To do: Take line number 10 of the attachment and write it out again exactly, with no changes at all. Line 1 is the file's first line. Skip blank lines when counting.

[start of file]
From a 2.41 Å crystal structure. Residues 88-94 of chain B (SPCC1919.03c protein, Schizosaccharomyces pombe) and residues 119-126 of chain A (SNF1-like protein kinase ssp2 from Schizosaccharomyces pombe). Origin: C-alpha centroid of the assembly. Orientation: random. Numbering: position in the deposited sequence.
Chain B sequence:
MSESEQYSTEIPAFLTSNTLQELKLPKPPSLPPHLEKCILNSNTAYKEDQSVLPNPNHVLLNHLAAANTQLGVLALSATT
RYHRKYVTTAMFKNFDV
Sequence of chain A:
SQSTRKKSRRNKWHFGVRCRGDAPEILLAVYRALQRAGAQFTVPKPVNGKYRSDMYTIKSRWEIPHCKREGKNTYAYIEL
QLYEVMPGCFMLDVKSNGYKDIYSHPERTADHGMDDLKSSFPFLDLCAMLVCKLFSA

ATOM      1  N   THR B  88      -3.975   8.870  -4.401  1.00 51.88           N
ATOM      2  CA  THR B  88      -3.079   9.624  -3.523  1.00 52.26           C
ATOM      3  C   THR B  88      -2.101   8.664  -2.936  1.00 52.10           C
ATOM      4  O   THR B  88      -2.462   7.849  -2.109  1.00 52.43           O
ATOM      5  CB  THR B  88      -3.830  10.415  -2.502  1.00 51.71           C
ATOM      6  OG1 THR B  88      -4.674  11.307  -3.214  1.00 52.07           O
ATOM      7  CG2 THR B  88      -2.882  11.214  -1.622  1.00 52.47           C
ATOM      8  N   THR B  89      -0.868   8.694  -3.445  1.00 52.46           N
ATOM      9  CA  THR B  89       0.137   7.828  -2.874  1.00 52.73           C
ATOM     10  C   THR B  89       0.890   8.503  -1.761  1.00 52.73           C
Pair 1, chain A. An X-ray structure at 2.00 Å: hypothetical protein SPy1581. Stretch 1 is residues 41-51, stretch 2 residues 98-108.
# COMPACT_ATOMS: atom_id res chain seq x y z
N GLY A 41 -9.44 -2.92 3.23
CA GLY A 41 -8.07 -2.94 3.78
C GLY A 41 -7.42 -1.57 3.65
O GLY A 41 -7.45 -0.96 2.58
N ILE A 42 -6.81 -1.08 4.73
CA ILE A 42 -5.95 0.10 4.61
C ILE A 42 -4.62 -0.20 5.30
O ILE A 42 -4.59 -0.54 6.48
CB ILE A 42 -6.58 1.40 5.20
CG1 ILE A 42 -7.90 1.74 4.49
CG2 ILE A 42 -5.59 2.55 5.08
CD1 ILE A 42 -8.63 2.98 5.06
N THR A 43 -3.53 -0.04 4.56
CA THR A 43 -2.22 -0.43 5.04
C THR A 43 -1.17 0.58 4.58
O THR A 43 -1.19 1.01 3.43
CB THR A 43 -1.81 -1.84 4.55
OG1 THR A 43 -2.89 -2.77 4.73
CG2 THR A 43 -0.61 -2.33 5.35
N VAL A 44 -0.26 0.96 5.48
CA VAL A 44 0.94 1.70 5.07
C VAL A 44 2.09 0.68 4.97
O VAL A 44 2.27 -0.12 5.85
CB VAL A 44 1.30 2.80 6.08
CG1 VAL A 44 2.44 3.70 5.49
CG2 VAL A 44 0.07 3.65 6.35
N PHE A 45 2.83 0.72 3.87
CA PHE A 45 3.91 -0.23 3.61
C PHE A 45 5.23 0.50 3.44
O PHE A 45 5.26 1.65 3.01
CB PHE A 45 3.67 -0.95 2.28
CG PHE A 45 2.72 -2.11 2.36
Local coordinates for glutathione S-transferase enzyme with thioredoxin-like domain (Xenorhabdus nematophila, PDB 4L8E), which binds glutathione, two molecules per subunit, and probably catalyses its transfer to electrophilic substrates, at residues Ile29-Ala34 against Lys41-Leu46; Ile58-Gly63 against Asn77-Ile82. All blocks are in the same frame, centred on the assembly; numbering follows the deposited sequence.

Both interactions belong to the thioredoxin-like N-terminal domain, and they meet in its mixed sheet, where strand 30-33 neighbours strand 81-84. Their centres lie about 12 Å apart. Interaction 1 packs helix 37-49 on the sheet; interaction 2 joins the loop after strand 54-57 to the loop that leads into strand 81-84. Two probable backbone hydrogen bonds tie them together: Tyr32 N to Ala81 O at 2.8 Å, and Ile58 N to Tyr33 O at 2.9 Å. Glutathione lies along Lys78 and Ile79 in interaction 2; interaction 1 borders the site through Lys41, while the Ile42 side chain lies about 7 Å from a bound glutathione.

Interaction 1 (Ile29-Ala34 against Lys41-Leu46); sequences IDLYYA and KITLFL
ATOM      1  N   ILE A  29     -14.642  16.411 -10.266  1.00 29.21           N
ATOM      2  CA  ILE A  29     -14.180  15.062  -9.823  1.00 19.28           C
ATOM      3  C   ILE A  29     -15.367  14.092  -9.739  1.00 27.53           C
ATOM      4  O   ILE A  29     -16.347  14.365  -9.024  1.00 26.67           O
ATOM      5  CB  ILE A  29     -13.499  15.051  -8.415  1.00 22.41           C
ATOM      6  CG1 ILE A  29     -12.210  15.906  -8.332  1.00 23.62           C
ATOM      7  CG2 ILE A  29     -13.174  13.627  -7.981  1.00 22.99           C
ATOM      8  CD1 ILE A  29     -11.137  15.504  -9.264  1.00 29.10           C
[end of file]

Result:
ATOM      3  C   THR B  88      -2.101   8.664  -2.936  1.00 52.10           C